This week we have been doing some reading on King Arthur, and this tale is very similar to those I studied in high school.  But I have to wonder, was King Arthur JUST a legend?  How did this tale begin, and is there any historical accuracy to his tale?

I am a big fan of the King Arthur legends simply because I find them interesting, and I’ve always adored Disney’s interpretation “The Sword in the Stone.”  And I think what makes the tales so intriguing is that they sneak in little pieces of historical fact.  For example, the Holy Grail.  Many of King Arthur’s travels were spent searching out this holy chalice that, supposedly, Christ drank from at the Last Supper; the cup capable of granting eternal healing/life to the person who drinks from it.  Christ really lived and he surely sipped from a cup at the last supper.  But what made someone think that it could grant eternal life?  Perhaps it is because some religions believe that Christ is The Eternal Life and have associated the cup to this belief.  Like the Fountain of Life, this is a long sought-after item, and a significant piece of the King Arthur tales. And then there’s King Uther’s Sword. The famous sword that gave King Arthur his abilities which could only be pulled from the stone by the rightful king of Britain. Was this, perhaps, a historically sought-after item?? Like the city of gold sought out by Cortez? Or what about Exacalibur?  The sword granted to King Arthur by The Lady of the Lake, who found Arthur worthy of wielding the magical sword.  Perhaps, and I’m just speculating here, The Lady of the Lake was a witch or very wise woman in a village and stories were created around her, and as time progressed the tales were exaggerated until she became an almost-holy and magical being, capable of granting power.  Interesting.  Without doing more study, I have to wonder the importance of King Arthur to British culture.  How does this tale impact traditional British culture? What’s the purpose?  Again, I speculate that this largely grew out of the history of monarchs in Britain-  perhaps during political unrest when people desired to live in utopia, ruled by the “perfect” king.

Interpretative Storytelling

Today a received a question from a classmate about suggestions I might have for a folklorist project under the heading of “Snow White and other Fairy Tales.”  I thought for a moment and considered all the different interpretations of various fairy tales, all the way from the Velleneuve’s original to the hit TV show “Once Upon a Time.”  For this week’s post, I performed a bit of research on my personal favorite:  Beauty and the Beast.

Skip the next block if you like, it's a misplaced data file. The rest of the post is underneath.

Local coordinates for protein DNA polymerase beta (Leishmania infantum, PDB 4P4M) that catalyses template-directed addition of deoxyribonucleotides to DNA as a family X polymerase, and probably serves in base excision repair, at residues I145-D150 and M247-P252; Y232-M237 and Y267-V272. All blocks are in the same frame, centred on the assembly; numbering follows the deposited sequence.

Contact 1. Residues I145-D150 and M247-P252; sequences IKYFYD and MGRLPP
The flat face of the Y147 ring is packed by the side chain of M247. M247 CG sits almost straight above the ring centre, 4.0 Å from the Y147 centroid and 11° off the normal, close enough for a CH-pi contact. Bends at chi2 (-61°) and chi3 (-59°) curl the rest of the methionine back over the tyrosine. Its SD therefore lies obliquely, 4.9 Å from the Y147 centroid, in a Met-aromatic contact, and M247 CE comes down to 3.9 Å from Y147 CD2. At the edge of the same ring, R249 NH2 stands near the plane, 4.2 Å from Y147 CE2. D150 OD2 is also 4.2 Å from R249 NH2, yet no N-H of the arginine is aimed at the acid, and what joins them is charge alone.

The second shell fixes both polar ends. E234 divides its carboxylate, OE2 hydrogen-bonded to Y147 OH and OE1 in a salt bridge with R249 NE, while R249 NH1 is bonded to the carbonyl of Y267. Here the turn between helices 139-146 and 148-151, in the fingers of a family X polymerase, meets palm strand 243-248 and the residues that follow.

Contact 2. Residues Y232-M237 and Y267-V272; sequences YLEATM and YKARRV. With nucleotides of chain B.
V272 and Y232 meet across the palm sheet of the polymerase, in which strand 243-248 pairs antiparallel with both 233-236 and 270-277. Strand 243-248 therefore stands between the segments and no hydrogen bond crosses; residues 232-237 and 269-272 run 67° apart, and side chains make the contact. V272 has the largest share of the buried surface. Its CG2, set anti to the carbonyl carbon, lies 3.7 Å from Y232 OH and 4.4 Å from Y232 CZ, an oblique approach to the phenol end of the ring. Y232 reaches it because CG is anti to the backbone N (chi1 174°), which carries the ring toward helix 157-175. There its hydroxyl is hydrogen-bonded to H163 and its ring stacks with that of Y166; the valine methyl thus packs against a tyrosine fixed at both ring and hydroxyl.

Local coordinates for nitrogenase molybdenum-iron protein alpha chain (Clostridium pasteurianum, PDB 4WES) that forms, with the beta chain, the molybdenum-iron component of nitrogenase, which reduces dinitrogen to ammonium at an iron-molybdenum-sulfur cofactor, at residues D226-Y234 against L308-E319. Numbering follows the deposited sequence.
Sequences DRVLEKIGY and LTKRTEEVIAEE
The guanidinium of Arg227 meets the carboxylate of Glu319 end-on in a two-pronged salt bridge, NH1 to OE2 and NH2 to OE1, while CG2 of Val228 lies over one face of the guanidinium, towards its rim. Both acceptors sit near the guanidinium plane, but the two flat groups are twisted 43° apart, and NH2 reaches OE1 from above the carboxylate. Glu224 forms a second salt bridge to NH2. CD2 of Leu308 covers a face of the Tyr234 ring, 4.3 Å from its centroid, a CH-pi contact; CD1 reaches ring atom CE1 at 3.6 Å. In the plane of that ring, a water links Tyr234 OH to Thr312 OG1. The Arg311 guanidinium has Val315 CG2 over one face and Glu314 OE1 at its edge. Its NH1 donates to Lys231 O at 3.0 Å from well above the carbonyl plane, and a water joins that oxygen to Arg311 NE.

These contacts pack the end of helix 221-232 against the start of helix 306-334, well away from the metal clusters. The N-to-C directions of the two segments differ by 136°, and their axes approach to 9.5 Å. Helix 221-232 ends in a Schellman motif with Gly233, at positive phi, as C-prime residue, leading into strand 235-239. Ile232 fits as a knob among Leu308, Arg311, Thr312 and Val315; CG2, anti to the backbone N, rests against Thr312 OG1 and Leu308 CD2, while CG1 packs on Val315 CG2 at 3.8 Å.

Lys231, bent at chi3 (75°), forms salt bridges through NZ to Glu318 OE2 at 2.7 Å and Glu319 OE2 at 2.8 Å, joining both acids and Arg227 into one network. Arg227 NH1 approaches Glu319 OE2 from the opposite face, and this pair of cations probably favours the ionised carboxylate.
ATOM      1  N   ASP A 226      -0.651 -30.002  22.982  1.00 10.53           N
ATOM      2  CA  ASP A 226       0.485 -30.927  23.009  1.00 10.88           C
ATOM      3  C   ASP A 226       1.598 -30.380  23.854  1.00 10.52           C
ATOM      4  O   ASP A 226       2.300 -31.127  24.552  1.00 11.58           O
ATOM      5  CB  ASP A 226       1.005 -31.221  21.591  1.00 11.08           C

According to Terri Windling, this tale was originally composed by French novelist Gabriell-Suzanne Barbot de Villeneuve and published in 1740 in La Jeune Américaine et les contes marins (The Young American and Marine Tales). This original, lengthy version, includes a back-story of both Beauty and the Beast.  The Beast was a prince who lost his father at a young age, and whose mother had to wage war to defend his kingdom. The queen left him in care of an evil fairy, who tried to seduce him when he became an adult; when he refused, she transformed him into a beast. Beauty’s story reveals that she is not really a merchant’s daughter but the offspring of a king and a good fairy. The wicked fairy had tried to murder Beauty so she could marry her father the king, and Beauty was put in the place of the merchant’s dead daughter to protect her.  She also gave the castle elaborate magic, which obscured the more vital pieces of it.

Likely the most known interpretation of this tale appears in Disney’s own animated film.  This children’s movie depicts a lovely young girl trapped in a conformist world of which she desires to depart.  In an fit of emotion, she tries to escape only to stumble upon the castle of the Beast.  Long story short, the Beast takes her as prisoner and they fall in love, breaking the curse put upon the young prince by an evil witch as punishment for the prince’s lack of compassion.

***Once Upon a Time SPOILER ALERT!!!***

I final interpretation of which I am particularly fond comes from ABC Family’s “Once Upon a Time.”  In this television series, Belle is a very similar character to the one depicted by Disney.  However, the depiction of the Beast is very different.  Disney’s version depicts a large, furry beast with big teeth and horns.  However, OUAT (Once Upon a Time) takes a very different route, presenting the beast as Rumpelstiltskin:  The Dark One:  a very powerful human given magical powers that has the ability to control anyone.  The Dark One captures Belle, keeping her as prisoner, and like the Disney version, Belle falls in love with the beast.  However, there is no happy ending for the beloved princess and her “prince.”  Belle attempts to change Rumple and turn him into a better man, and no matter how many times he appears to change for the better, he never truly gives up the darkness and continuously sneaks around his wife’s back, destroying lives.

Windling, Terri. “Beauty and the Beast, Old And New”. The Journal of Mythic Arts. The Endicott Studio.